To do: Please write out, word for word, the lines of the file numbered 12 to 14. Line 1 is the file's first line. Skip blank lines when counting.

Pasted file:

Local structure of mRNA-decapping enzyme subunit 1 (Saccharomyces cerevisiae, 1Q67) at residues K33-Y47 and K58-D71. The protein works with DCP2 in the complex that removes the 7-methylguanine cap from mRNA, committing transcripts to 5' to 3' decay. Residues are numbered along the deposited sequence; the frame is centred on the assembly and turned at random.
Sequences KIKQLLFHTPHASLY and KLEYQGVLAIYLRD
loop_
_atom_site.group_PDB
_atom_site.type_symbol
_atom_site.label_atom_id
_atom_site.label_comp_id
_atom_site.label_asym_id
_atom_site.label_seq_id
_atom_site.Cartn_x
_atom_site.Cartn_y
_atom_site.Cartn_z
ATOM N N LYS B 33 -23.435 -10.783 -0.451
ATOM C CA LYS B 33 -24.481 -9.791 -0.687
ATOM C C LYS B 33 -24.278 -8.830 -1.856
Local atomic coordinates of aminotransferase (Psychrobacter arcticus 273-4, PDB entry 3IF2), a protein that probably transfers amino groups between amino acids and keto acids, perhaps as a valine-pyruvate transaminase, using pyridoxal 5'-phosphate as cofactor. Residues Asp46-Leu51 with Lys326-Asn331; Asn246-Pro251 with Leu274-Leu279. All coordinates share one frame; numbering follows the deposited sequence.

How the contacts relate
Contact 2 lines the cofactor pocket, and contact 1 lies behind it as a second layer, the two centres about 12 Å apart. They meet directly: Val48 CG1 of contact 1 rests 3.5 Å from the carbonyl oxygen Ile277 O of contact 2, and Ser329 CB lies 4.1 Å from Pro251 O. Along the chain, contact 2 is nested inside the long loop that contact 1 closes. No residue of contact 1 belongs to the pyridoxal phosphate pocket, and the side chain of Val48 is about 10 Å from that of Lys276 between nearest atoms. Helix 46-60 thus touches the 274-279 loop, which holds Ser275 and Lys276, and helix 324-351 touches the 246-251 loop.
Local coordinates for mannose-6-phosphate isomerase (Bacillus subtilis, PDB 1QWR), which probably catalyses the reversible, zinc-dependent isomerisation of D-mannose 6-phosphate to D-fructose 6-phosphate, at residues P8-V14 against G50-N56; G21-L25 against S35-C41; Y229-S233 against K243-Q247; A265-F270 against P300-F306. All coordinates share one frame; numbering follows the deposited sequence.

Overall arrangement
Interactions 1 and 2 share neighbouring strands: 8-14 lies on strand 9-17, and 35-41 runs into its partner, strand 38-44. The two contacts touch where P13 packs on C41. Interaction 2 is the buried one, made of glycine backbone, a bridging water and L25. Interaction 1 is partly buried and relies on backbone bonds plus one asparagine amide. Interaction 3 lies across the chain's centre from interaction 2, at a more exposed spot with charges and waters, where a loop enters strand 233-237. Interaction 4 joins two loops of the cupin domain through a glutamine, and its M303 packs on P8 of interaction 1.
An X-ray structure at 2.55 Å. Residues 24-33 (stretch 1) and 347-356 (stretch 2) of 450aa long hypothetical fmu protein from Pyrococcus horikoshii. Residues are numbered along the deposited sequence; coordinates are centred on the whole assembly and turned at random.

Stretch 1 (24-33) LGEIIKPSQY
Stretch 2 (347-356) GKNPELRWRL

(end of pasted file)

_atom_site.Cartn_z
ATOM N N LYS B 33 -23.435 -10.783 -0.451
ATOM C CA LYS B 33 -24.481 -9.791 -0.687